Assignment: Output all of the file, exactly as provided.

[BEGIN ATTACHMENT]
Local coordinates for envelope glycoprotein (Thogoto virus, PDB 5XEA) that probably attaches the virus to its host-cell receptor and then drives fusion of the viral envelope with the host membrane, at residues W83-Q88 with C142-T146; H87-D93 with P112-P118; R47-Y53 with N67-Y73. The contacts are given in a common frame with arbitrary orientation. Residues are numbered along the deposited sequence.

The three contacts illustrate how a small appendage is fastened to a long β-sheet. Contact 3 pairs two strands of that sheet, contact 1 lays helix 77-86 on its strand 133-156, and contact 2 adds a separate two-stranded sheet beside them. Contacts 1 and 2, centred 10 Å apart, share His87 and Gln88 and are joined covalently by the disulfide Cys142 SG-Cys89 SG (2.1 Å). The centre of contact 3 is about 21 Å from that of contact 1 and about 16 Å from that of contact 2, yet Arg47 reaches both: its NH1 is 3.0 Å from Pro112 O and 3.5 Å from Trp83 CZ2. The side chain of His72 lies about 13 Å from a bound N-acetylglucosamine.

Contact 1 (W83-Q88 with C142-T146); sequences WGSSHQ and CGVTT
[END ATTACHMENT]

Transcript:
Local coordinates for envelope glycoprotein (Thogoto virus, PDB 5XEA) that probably attaches the virus to its host-cell receptor and then drives fusion of the viral envelope with the host membrane, at residues W83-Q88 with C142-T146; H87-D93 with P112-P118; R47-Y53 with N67-Y73. The contacts are given in a common frame with arbitrary orientation. Residues are numbered along the deposited sequence.

The three contacts illustrate how a small appendage is fastened to a long β-sheet. Contact 3 pairs two strands of that sheet, contact 1 lays helix 77-86 on its strand 133-156, and contact 2 adds a separate two-stranded sheet beside them. Contacts 1 and 2, centred 10 Å apart, share His87 and Gln88 and are joined covalently by the disulfide Cys142 SG-Cys89 SG (2.1 Å). The centre of contact 3 is about 21 Å from that of contact 1 and about 16 Å from that of contact 2, yet Arg47 reaches both: its NH1 is 3.0 Å from Pro112 O and 3.5 Å from Trp83 CZ2. The side chain of His72 lies about 13 Å from a bound N-acetylglucosamine.

Contact 1 (W83-Q88 with C142-T146); sequences WGSSHQ and CGVTT